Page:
Disclosure Statement: The authors report no conflicts of interests.
Occupational fatality risks in the United States and the United Kingdom
Article first published online: 30 SEP 2013
© 2013 Wiley Periodicals, Inc.
American Journal of Industrial Medicine
Volume 57, Issue 1, pages 4–14, January 2014
How to Cite
Mendeloff, J. and Staetsky, L. (2014), Occupational fatality risks in the United States and the United Kingdom. Am. J. Ind. Med., 57: 4–14. doi: 10.1002/ajim.22258
- Issue published online: 4 DEC 2013
- Article first published online: 30 SEP 2013
- Manuscript Accepted: 23 AUG 2013
- The American Society of Safety Engineers (ASSE) Foundation
- work fatality;
- United Kingdom;
- injury reporting;
- comparison of safety
There are very few careful studies of differences in occupational fatality rates across countries, much less studies that try to account for those differences.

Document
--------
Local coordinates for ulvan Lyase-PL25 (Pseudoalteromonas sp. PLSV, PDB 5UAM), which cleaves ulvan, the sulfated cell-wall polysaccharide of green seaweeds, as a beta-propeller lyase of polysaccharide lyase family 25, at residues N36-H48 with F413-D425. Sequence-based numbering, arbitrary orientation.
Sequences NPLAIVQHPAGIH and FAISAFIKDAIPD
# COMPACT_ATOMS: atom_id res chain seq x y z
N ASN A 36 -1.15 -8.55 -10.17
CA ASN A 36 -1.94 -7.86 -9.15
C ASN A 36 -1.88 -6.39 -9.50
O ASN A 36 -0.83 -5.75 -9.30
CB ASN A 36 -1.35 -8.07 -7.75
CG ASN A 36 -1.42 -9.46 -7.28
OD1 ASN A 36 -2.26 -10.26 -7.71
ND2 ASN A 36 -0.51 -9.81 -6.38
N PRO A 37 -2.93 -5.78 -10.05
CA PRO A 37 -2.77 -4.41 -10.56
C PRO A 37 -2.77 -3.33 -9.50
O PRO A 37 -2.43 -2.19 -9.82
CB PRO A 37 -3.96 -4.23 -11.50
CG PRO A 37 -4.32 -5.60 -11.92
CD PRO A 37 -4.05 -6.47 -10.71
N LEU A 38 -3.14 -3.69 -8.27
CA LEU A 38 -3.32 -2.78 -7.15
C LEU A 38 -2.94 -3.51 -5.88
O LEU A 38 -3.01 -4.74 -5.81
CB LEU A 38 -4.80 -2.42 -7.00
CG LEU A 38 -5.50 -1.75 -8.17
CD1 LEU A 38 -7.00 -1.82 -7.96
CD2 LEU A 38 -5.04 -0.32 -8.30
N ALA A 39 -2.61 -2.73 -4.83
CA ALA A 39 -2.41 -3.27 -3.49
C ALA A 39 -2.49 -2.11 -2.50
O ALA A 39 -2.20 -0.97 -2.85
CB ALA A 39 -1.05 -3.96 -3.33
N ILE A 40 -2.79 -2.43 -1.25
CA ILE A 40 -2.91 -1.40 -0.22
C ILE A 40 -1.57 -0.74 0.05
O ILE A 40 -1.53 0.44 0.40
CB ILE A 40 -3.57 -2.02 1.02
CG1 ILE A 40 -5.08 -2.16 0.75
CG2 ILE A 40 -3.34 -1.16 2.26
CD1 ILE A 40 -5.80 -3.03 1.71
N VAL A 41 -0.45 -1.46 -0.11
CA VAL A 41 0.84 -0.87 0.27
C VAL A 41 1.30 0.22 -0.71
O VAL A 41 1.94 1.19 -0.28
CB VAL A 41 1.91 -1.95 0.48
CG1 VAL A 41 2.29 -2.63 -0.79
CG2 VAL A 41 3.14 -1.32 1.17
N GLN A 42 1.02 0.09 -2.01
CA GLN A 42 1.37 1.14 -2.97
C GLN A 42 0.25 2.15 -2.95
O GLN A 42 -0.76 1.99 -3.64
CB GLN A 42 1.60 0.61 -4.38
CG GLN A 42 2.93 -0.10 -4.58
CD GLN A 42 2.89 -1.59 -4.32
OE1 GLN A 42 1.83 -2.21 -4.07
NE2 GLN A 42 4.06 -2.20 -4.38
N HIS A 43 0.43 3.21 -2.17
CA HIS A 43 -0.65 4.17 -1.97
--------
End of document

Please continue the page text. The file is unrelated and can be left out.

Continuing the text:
We compare the rate of work injury fatalities (excluding deaths due to highway motor vehicle crashes and those due to violence) identified by the US Census of Fatal Occupational Injuries in recent years with the number reported to the Health and Safety Executive in the United Kingdom (UK) and by other European Union (EU) members through Eurostat.
In 2010, the fatality rate in the UK was about 1/3 the rate in the US. In construction the rate was about ¼ the US rate, a difference that had grown substantially since the 1990s. Several other EU members had rates almost as low as the UK rate. Across EU countries, lower rates were associated with high-level management attention to safety issues and to in-house preparation of “risk assessments.”
Although work fatality rates have declined in the US, fatality rates are much lower and have declined faster in recent years in the UK. Efforts to find out the reasons for the much better UK outcomes could be productive. Am. J. Ind. Med. 57:4–14, 2014. © 2013 Wiley Periodicals, Inc.